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John’s Horror Corner: It’s Alive (2009), a gory over-the-top “baby horror” remake.

February 22, 2019

I saw the unrated version for this review.

MY CALL: Not a good remake, but a great way to giggle your way through some ridiculous, gory death scenes. MOVIES LIKE It’s Alive: For more pregnancy/baby horror, try Rosemary’s Baby (1968), The Unborn (1991), Grace (2009), The Night Feeder (1988), It’s Alive (1974, 1978, 1987), Inside (2016), Inside (2007), Still/Born (2017) and Good Manners (2017; As Boas Maneiras).

Born to perfectly normal and healthy parents, Frank (James Murray) and Lenore’s (Bijou Phillips; Venom, Hostel II, The Wizard of Gore) baby turns out to be a mutant monster in disguise. The gory birth scene is complete with a bloody disfigured fetus and an over-the-top slaughter of the operating room staff. But once the blood-soaked and even dismembered bodies were cleared, Sgt Perkins (Owen Teale; Game of Thrones) only finds a perfectly normal baby and the unconscious mother on the operating table.

Their baby boy is above average in more ways than birth weight. Just days old and the infant scratches his father and draws blood, rolls over on his own, and then apparently starts wandering around and killing small animals around the house! And like we saw in Grace (2009), this kid is no picnic when it comes to bitey breastfeeding. The infant functions as a weremonster, appearing like a normal baby until it becomes aggressive. When the baby attacks, blood jettisons across the room as if someone was attacked by a xenomorph (Aliens).

Lenore takes unconditional love to new heights and becomes somewhat insane as she acts completely normal when she’s not hiding the carcasses of animals (and then people) the baby is caught eating—and thus, hiding the truth of her little monster. I’ve never fathered a man-eating monstrous infant, so I guess who am I to judge, right?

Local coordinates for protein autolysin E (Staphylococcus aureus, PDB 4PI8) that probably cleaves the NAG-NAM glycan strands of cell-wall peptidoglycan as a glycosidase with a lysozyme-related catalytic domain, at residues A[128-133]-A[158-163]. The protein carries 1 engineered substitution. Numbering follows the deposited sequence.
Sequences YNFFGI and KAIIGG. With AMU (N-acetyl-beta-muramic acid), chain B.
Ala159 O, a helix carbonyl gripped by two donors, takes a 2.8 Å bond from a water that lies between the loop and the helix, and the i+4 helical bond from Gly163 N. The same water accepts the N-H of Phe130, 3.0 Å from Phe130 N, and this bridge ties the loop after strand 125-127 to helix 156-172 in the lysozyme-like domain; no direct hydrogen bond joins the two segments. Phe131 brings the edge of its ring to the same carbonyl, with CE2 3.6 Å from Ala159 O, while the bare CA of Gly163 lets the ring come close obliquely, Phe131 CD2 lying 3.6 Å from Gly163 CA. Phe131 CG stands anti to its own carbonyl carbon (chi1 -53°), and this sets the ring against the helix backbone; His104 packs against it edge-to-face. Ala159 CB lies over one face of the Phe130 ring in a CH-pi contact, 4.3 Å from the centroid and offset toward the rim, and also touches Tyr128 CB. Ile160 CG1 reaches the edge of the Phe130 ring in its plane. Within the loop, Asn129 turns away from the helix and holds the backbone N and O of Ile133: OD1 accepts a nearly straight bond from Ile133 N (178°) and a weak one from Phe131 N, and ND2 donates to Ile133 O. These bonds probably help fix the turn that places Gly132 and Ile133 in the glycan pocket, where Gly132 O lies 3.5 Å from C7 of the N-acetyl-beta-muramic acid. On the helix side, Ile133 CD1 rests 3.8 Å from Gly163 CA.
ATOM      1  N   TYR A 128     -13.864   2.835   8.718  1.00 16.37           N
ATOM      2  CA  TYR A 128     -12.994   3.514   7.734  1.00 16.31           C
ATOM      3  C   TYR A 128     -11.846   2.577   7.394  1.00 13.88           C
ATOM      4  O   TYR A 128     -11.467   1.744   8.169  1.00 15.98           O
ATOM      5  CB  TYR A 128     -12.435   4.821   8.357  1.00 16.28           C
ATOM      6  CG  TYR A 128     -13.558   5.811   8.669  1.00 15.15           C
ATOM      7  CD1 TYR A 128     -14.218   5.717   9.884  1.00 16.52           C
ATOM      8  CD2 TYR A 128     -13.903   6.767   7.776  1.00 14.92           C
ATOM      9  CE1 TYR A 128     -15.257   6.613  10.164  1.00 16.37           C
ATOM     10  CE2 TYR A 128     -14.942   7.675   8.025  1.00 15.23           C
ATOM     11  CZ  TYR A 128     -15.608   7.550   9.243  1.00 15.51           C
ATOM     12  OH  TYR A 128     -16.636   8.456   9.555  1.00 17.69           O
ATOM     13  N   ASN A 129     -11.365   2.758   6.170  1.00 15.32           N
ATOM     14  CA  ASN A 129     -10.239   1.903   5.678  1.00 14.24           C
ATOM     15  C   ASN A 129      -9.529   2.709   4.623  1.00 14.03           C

Director Josef Rusnak’s (The Thirteenth Floor) remake/reimagining of Larry Cohen’s 1974 classic checks the standard boxes for horror tropes. There’s a shower scene, nudity, crime scenes splattered with unreasonable amounts of blood, and weak writing guiding us from one entertaining death scene to the next.

REMAKE/REIMAGINING SIDEBAR: For more horror remakes, I favor the following: Invasion of the Body Snatchers (1978), An American Werewolf in London (1981), The Thing (1982; yes, this was a remake), The Fly (1986), The Mummy (1999; adventure genre), The Ring (2002), The Texas Chainsaw Massacre (2003), The Hills Have Eyes (2006), Friday the 13th (2009), Let Me In (2010), Evil Dead (2013), Carrie (2013), The Town That Dreaded Sundown (2014), It (2017) and Suspiria (2018). Those to avoid include  The Thing (2011; a prequel/remake), Poltergeist (2015), Cabin Fever (2016), A Nightmare on Elm Street (2010), Night of the Demons (2009), Body Snatchers (1993; the second remake), The Invasion (2007; the third remake), War of the Worlds (2005) and The Mummy (2017; total adventure-style reboot-imagining). I’m on the fence about An American Werewolf in Paris (1997), Halloween (2007), My Bloody Valentine (2009) and Fright Night (2011), which are bad or so-so remakes (in my opinion) but decently entertaining movies.

I must admit, I was caught off guard and definitely giggled (a lot) when the baby snatched the house cat under the bed and later took his first human victim. Each kill escalates the zany power of this baby. It’s forceful manipulation of people being yanked out of sight is almost reminiscent of Jaws (1975) pulling people under the water, and some of the silly yet gory CGI death even reminded me of Piranha 3D (2010). The CGI is not good, but the enjoyable ridiculousness of the gore and the events transpiring carry the scenes to our laughable entertainment.

While I find this film entertaining, the acting is often painfully wooden and with nothing redeeming in the writing. Overall, this isn’t a worthy remake. But it’s a perfectly watchable horror flick.

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